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Florida Community Colleges are excelling – don’t fix what’s not broken Featured

  • Written by  By Woody Hatcher and Shelia Mader
Dr. Sarah Clemmons Dr. Sarah Clemmons

The Florida College System ranks high among the community colleges in America.  Of the 28 colleges in the Florida College System, 14 of them have consistently finished at the top in the nation year after year.  There are more than 800,000 students that attend these 28 colleges in Florida, far exceeding the number by as much as three times those attending the 12 public universities. This year, Jackson County’s Chipola College was ranked number one of the 28 colleges in Florida in student performance.  That is based on graduation rate, retention rate, job placement, and graduating student salaries.  

Senate Bill 540 and its House Bill companion would change the organization’s name from the Florida College System to the Florida Community College System.  This is a slap in the face to the Florida College System that offers four-year degrees.  The new bill would cap enrollment in these degree programs.  Should the bills be successful, they would create a new state board to oversee a new State Community College System. The Senate Bill, sponsored by Senator Dorothy Hukill, R-Port Orange, would take local control away from local Boards of Trustees and give it to a newly formed 13-member State Board of Community College Trustees.  

This would diminish the local Board of Trustees’ ability to decide at the local level what is best for students and give it to a new state board in Tallahassee.  

In an interview with the TIMES, Senator George Gainer of Panama City said, “I have real concerns about the adverse effects it would have on our community colleges.  I will be following these bills very closely.”

Senator Bill Montford, in an interview with the TIMES said, “These bills cause me pause and great concern because of the adverse effect they will have on our local colleges.  Why would you change a system that is the best in the United States as it stands now.”

Chipola College President, Dr. Sarah Clemmons is also very concerned about fixing what is not broken: “There is a tremendous amount of talent that we pour into the Florida economy.  Several years ago, the Florida legislature started performance funding, based on graduation, retention, and how well colleges performed.”

Clemmons talked about how Chipola and other colleges in the Florida College System are ranked nationwide. Of 28 colleges in the state of Florida, based on student performance, for the last ten years, 14 have been in the top 150 of the nation.  Chipola has been nominated every year for the prestigious national Aspen prize.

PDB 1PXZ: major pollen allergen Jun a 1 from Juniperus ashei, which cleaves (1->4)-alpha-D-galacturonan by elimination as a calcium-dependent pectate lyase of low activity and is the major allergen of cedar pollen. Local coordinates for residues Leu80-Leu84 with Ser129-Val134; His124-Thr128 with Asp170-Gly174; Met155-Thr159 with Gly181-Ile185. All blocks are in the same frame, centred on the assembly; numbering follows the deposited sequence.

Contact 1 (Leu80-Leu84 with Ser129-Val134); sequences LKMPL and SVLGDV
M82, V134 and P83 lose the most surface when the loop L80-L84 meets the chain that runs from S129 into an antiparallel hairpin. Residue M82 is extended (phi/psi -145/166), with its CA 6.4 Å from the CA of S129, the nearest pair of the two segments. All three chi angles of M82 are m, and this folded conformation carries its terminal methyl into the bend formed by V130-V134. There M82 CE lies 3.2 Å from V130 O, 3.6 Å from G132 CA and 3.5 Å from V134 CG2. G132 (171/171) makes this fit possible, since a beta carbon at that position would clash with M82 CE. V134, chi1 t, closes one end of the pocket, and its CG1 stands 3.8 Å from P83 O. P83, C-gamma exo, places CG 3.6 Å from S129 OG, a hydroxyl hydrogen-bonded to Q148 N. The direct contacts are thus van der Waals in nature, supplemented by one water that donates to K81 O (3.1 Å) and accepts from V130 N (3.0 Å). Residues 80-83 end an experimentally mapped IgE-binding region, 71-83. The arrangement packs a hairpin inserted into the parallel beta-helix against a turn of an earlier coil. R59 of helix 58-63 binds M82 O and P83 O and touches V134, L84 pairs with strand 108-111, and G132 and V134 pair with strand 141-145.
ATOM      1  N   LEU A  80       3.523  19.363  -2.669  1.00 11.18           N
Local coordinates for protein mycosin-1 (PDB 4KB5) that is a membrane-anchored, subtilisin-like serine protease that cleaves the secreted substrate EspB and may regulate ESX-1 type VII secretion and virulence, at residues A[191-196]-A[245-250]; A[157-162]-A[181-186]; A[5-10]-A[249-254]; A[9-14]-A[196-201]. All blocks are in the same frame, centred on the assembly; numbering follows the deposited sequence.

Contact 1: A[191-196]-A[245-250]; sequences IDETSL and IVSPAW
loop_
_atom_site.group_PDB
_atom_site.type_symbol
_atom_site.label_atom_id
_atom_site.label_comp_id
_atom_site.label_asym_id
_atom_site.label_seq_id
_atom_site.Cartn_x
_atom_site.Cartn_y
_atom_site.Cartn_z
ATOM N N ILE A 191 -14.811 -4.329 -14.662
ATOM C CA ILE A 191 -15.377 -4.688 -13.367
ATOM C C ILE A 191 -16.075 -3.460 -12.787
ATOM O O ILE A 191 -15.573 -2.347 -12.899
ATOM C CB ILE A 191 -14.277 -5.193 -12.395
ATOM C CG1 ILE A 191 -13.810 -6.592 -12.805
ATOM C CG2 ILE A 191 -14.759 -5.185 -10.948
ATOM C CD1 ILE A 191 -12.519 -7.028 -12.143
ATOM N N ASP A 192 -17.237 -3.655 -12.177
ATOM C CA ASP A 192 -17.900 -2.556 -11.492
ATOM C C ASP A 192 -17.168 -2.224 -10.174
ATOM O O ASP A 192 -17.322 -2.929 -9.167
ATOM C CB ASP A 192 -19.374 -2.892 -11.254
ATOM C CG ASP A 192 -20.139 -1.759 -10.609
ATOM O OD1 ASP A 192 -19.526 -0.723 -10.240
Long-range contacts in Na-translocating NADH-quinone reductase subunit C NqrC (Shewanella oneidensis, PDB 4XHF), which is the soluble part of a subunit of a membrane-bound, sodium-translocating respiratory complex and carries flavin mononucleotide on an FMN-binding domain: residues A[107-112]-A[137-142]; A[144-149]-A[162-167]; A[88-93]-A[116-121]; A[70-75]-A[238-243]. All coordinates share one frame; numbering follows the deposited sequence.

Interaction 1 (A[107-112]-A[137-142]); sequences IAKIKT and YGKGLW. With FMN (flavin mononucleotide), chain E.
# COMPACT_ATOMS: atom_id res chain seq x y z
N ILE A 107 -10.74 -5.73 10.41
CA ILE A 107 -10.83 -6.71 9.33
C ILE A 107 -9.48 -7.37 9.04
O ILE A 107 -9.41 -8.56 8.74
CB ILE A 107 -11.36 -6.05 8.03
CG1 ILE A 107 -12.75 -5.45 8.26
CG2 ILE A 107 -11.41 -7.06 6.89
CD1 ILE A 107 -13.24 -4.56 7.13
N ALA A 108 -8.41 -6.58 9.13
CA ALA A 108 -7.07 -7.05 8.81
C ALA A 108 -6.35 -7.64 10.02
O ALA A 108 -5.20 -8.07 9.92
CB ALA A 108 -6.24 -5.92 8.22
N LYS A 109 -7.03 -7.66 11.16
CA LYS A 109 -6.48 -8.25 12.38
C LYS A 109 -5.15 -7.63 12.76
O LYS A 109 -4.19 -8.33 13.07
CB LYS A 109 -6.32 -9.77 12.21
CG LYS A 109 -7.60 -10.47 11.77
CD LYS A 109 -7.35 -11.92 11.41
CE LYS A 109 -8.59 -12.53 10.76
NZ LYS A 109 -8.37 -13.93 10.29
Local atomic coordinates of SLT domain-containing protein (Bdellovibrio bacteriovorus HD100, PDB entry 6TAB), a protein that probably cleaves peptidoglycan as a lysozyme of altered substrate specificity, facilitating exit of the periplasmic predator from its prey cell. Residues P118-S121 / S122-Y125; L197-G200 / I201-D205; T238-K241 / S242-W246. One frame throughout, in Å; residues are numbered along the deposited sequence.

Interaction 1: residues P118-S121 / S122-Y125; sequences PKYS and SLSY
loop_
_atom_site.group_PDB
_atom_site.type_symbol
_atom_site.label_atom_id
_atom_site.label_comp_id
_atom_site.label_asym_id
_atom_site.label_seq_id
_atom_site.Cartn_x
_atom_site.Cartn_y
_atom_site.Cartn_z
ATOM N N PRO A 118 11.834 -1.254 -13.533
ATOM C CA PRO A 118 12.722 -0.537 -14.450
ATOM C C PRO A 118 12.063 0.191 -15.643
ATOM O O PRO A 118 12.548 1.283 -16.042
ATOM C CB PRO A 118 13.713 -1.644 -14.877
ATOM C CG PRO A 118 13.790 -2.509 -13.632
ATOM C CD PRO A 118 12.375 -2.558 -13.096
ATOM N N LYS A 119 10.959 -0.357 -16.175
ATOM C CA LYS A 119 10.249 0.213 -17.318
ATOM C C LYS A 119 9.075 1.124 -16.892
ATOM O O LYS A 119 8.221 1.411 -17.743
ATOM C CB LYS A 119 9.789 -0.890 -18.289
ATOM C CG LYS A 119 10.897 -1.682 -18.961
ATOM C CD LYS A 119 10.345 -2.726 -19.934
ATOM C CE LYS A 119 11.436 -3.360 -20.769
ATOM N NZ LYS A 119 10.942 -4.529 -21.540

Clemmons stressed, “What I am documenting is that the Florida College System is one of the top college systems in the country.  The state collects data based on graduation rate, job salaries, and job placement and we presently have local control, with local boards of trustees. These local boards are very involved and very engaged in the five-county area.  They work with the chambers, the government, the community and help respond to local economic needs and it is working well.”  

She stated the baccalaureate degrees at Chipola are pivotal to our area.  Chipola offers degrees in nursing, education, and business, “All three of these are critical shortage areas so we are not competing with universities for those majors but these baccalaureate degrees are extremely important for our hospitals, our schools, and our businesses so we can recruit graduates that want to remain in Jackson County.  We want them to have that option.”  

She reiterated that “Chipola does not want to put a limit on how many people can be accepted into those four year programs. We do not want to turn anyone away from furthering their education.”

Clemmons stated, “Starting the new Community College System in Tallahassee would be very expensive. We are very pleased with the system as it is now.  We have excellent degrees, we think we are progressing very well, and we do not want that progress to stop. We are so proud of all the work that we have accomplished and we do not want that to change.”

The TIMES will continue to monitor both the Senate and House Bills and will update our readers as information is available.

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